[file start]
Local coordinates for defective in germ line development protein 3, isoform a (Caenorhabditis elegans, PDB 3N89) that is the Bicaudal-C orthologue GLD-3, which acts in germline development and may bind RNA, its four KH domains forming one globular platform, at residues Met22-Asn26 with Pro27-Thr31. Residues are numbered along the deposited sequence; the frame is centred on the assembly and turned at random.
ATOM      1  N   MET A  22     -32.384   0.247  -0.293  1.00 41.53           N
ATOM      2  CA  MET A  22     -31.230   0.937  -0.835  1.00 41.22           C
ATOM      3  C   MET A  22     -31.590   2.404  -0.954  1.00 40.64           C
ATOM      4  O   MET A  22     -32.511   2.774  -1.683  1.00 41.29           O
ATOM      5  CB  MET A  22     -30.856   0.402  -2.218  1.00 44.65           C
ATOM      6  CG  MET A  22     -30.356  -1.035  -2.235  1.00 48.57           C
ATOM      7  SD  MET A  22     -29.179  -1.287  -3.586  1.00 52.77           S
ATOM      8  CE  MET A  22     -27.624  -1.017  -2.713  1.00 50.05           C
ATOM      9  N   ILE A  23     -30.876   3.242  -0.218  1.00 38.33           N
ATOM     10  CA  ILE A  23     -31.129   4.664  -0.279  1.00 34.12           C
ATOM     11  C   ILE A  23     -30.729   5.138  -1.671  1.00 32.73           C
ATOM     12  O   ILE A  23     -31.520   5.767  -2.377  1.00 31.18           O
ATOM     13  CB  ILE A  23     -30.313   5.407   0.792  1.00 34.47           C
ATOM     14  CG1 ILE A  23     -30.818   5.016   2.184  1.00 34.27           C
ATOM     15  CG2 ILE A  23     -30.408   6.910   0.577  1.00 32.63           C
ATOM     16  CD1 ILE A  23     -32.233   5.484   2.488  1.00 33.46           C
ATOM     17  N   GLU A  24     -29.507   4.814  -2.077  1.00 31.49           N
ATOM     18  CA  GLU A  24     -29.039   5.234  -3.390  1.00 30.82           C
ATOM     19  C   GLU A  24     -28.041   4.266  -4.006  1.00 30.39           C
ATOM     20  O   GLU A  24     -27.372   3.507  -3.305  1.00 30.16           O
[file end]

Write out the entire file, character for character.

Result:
Local coordinates for defective in germ line development protein 3, isoform a (Caenorhabditis elegans, PDB 3N89) that is the Bicaudal-C orthologue GLD-3, which acts in germline development and may bind RNA, its four KH domains forming one globular platform, at residues Met22-Asn26 with Pro27-Thr31. Residues are numbered along the deposited sequence; the frame is centred on the assembly and turned at random.
ATOM      1  N   MET A  22     -32.384   0.247  -0.293  1.00 41.53           N
ATOM      2  CA  MET A  22     -31.230   0.937  -0.835  1.00 41.22           C
ATOM      3  C   MET A  22     -31.590   2.404  -0.954  1.00 40.64           C
ATOM      4  O   MET A  22     -32.511   2.774  -1.683  1.00 41.29           O
ATOM      5  CB  MET A  22     -30.856   0.402  -2.218  1.00 44.65           C
ATOM      6  CG  MET A  22     -30.356  -1.035  -2.235  1.00 48.57           C
ATOM      7  SD  MET A  22     -29.179  -1.287  -3.586  1.00 52.77           S
ATOM      8  CE  MET A  22     -27.624  -1.017  -2.713  1.00 50.05           C
ATOM      9  N   ILE A  23     -30.876   3.242  -0.218  1.00 38.33           N
ATOM     10  CA  ILE A  23     -31.129   4.664  -0.279  1.00 34.12           C
ATOM     11  C   ILE A  23     -30.729   5.138  -1.671  1.00 32.73           C
ATOM     12  O   ILE A  23     -31.520   5.767  -2.377  1.00 31.18           O
ATOM     13  CB  ILE A  23     -30.313   5.407   0.792  1.00 34.47           C
ATOM     14  CG1 ILE A  23     -30.818   5.016   2.184  1.00 34.27           C
ATOM     15  CG2 ILE A  23     -30.408   6.910   0.577  1.00 32.63           C
ATOM     16  CD1 ILE A  23     -32.233   5.484   2.488  1.00 33.46           C
ATOM     17  N   GLU A  24     -29.507   4.814  -2.077  1.00 31.49           N
ATOM     18  CA  GLU A  24     -29.039   5.234  -3.390  1.00 30.82           C
ATOM     19  C   GLU A  24     -28.041   4.266  -4.006  1.00 30.39           C
ATOM     20  O   GLU A  24     -27.372   3.507  -3.305  1.00 30.16           O